Giving a commencement speech at historically black Morgan State University in Baltimore, Senator Elizabeth  Fauxcahontas Warren, admitted she is “not a person of color.”

Warren, just two months removed from pushing the results of a DNA test as proof that she had very little Native American ancestry in her blood, was discussing opportunities and obstacles for minorities in her speech.

“As a country, we need to stop pretending that the same doors open for everyone, because they don’t,” Warren said.

“I’m not a person of color,” she added. “And I haven’t lived your life or experienced anything like the subtle prejudice, or more overt harm, that you may have experienced just because of the color of your skin.”

Part of the reason this is such a contentious matter is that Warren allegedly furthered her career by claiming minority status.

Politico reported in 2012 that Warren “listed herself as a minority law teacher for nearly a decade from 1986 to 1995.”

A Harvard Crimson piece in 1996 described her as Native American, while a Fordham Law Review article in 1997 even described her explicitly as a “woman of color.”

The 1997 Fordham Law Review piece described her as Harvard Law School’s “first woman of color,” based, according to the notes at the bottom of the story, on a “telephone interview with Michael Chmura, News Director, Harvard Law (Aug. 6, 1996).”

The mention was in the middle of a lengthy and heavily-annotated Fordham piece on diversity and affirmative action and women. The title of the piece, by Laura Padilla, was “Intersectionality and positionality: Situating women of color in the affirmative action dialogue.”

“There are few women of color who hold important positions in the academy, Fortune 500 companies, or other prominent fields or industries,” the piece says. “This is not inconsequential. Diversifying these arenas, in part by adding qualified women of color to their ranks, remains important for many reasons. For one, there are scant women of color as role models. In my three years at Stanford Law School, there were no professors who were women of color. Harvard Law School hired its first woman of color, Elizabeth Warren, in 1995.”

She claimed she had no knowledge that Harvard was pushing that status, but for a decade prior, Warren self-identified as a minority professor and only stopped and went back to listing herself as white once she made it to Harvard Law.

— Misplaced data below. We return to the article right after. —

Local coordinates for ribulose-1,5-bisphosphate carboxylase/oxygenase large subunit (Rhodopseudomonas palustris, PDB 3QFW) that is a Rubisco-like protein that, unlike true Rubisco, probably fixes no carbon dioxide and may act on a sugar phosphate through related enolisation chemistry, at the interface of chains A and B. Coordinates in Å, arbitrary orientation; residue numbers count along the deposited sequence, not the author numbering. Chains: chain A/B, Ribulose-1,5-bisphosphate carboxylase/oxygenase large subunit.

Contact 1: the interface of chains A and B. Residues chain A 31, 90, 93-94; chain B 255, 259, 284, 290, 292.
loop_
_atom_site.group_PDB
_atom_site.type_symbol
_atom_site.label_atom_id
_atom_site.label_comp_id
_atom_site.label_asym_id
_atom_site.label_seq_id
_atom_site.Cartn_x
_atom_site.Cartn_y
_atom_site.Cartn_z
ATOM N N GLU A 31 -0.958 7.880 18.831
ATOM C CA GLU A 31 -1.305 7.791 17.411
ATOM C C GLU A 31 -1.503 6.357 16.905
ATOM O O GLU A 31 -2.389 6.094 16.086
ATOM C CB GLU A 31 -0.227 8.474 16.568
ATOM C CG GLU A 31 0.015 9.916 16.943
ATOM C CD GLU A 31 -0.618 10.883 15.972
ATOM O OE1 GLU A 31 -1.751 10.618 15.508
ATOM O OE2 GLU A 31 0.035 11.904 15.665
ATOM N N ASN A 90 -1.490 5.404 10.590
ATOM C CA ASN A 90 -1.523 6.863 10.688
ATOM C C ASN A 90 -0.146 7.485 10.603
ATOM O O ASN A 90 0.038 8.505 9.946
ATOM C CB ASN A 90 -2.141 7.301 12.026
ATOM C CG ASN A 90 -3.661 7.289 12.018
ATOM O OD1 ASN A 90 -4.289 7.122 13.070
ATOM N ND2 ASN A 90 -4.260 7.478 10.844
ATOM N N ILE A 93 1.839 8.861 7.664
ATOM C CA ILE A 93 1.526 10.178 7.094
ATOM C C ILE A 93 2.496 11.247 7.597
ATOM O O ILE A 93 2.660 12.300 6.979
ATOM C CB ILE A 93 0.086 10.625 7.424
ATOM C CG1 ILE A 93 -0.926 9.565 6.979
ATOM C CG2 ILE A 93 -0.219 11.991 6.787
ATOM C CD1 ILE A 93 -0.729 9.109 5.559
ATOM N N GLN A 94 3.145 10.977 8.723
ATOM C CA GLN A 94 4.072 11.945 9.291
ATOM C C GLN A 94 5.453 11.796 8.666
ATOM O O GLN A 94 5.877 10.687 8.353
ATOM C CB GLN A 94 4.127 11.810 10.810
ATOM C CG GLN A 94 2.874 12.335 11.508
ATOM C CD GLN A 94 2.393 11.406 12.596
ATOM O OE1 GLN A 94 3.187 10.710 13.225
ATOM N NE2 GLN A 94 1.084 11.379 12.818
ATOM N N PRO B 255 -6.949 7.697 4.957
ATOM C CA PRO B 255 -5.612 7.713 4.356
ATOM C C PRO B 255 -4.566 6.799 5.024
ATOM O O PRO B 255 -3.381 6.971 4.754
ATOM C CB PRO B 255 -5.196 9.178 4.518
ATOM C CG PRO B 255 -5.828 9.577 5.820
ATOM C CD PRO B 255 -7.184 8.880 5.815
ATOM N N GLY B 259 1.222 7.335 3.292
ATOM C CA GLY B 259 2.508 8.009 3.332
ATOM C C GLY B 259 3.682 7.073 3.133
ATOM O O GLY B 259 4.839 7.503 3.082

As stated, Warren published the results of an ancestry test which was supposed to “prove” her Native American Ancestry. Those results became a fresh source of mockery for the senator, as they concluded she could be 1/1024 part Native American. To put that in perspective, she has less native American Blood than the average American.

President Trump has used the mocking nickname “Pocahontas” for Warren, and that test proved he was correct. Based on statistics if you pick out a random person off the street, chances are they will have more Native American blood than Warren.

Despite what CNN has tried to push, Warren’s antics have been and still remain a significant problem for her candidacy.

The DNA test publicity stunt backfired, and advisers close to her encouraged Warren to drop the matter and even apologize for it.

“Elizabeth Warren’s web of lies continues to play out on the national stage as she tries and fails to put this whole sordid saga behind her,” Michael Reed, Deputy Communications Director for the RNC said in a statement.

The polls are now indicating the lousy publicity is starting to take a toll on Warren.

“What’s indisputable is that Warren took advantage of minority status she wasn’t entitled to gain a professional advantage,” Reed said. “Good luck explaining that in a Democrat presidential primary increasingly focused on identity politics.”

And good luck pulling out of a polling tailspin while trying to explain your motives for such a story.

Democrat voters aren’t going to want their candidates who actually have minority status being overshadowed by one who’s been pretending to have it.

Much of this post was first seen at Mental Recession


Fauxcahontas, Fauxcahontas